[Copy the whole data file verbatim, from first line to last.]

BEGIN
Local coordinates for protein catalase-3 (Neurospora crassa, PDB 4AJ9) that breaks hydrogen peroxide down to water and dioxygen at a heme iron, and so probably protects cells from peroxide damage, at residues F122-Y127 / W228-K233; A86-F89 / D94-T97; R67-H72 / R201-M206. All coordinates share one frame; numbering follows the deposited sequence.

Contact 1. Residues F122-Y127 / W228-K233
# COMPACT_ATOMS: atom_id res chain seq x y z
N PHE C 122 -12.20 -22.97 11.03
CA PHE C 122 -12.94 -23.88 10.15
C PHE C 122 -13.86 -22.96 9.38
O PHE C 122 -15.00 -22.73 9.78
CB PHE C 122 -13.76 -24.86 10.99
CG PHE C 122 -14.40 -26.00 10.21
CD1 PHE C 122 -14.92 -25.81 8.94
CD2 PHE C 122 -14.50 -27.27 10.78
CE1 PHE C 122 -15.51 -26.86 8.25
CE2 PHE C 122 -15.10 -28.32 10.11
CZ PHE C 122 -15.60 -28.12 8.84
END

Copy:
Local coordinates for protein catalase-3 (Neurospora crassa, PDB 4AJ9) that breaks hydrogen peroxide down to water and dioxygen at a heme iron, and so probably protects cells from peroxide damage, at residues F122-Y127 / W228-K233; A86-F89 / D94-T97; R67-H72 / R201-M206. All coordinates share one frame; numbering follows the deposited sequence.

Contact 1. Residues F122-Y127 / W228-K233
# COMPACT_ATOMS: atom_id res chain seq x y z
N PHE C 122 -12.20 -22.97 11.03
CA PHE C 122 -12.94 -23.88 10.15
C PHE C 122 -13.86 -22.96 9.38
O PHE C 122 -15.00 -22.73 9.78
CB PHE C 122 -13.76 -24.86 10.99
CG PHE C 122 -14.40 -26.00 10.21
CD1 PHE C 122 -14.92 -25.81 8.94
CD2 PHE C 122 -14.50 -27.27 10.78
CE1 PHE C 122 -15.51 -26.86 8.25
CE2 PHE C 122 -15.10 -28.32 10.11
CZ PHE C 122 -15.60 -28.12 8.84